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Bible Dictionaries
Palsy

Hastings' Dictionary of the New Testament

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The more common word is ‘paralysis.’ Only two instances are reported in the Acts 8:7 (many) and Acts 9:33 (aeneas). The condition referred to is marked by loss of muscular control, caused by cerebral or spinal lesion, or by local disease or disorder of nerves and muscles. Whether the paralytics who were healed by Philip in Samaria were brought to him on beds, were visited by him, or were able to come to him with others who were suffering from bodily disturbance, we are not told. aeneas was for eight years bed-ridden, and thus appears to have been in a desperate plight. In the absence of competent and explicit medical testimony, it would be idle to conjecture whether any of these cases was organic rather than functional, or how large a part suggestion played in their cure. The healings by Philip brought to an end the practice of sorcery by Simon and led to his conversion; the healing of aeneas showed anew the power which resided in ‘the name of Jesus’ (cf. Acts 3:6, Acts 4:10). The recovery of all these paralytics followed the customary order of NT cases: no sooner was the word spoken than the cures took place.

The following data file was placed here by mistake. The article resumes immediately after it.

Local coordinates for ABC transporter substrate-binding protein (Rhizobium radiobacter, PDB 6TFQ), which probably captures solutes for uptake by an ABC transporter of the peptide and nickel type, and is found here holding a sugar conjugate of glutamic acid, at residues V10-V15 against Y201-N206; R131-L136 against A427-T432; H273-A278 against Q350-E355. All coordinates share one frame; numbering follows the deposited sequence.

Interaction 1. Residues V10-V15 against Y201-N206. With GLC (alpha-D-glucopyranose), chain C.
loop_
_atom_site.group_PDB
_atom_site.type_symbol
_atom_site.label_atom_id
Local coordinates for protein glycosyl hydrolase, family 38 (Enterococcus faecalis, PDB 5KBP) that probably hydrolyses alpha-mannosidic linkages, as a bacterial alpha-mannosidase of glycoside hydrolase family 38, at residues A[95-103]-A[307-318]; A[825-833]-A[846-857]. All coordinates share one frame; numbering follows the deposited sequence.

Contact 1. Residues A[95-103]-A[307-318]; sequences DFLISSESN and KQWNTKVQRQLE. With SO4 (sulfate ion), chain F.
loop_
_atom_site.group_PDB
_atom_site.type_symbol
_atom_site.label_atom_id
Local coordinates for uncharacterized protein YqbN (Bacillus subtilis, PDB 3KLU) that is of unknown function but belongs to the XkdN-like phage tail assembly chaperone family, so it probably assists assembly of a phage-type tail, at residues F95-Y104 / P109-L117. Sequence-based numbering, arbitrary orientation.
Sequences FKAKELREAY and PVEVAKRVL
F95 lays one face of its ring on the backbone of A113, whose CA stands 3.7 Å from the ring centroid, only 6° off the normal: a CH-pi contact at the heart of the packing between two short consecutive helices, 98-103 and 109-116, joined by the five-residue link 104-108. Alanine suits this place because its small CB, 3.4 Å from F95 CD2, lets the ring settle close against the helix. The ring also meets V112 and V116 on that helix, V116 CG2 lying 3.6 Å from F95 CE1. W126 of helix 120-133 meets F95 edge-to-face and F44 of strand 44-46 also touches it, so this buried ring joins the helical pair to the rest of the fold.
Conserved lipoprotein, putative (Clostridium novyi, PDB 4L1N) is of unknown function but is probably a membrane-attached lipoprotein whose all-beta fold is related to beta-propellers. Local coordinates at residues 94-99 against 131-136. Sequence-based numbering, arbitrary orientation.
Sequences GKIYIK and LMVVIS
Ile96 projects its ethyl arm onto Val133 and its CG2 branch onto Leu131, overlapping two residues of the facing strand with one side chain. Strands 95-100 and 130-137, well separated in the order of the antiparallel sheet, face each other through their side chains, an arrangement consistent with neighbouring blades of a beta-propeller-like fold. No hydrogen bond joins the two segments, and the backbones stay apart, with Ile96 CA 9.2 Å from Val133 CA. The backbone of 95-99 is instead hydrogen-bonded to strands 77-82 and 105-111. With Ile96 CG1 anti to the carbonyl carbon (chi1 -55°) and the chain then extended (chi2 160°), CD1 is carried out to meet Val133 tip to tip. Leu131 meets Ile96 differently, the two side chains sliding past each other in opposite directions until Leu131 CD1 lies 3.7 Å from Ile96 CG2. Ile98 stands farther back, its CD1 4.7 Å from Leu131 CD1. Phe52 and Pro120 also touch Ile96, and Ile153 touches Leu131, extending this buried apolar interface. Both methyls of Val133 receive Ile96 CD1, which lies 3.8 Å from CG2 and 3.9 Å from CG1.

C. A. Beckwith.

Bibliography Information
Hastings, James. Entry for 'Palsy'. Hastings' Dictionary of the New Testament. https://www.studylight.org/​dictionaries/​eng/​hdn/​p/palsy.html. 1906-1918.
 
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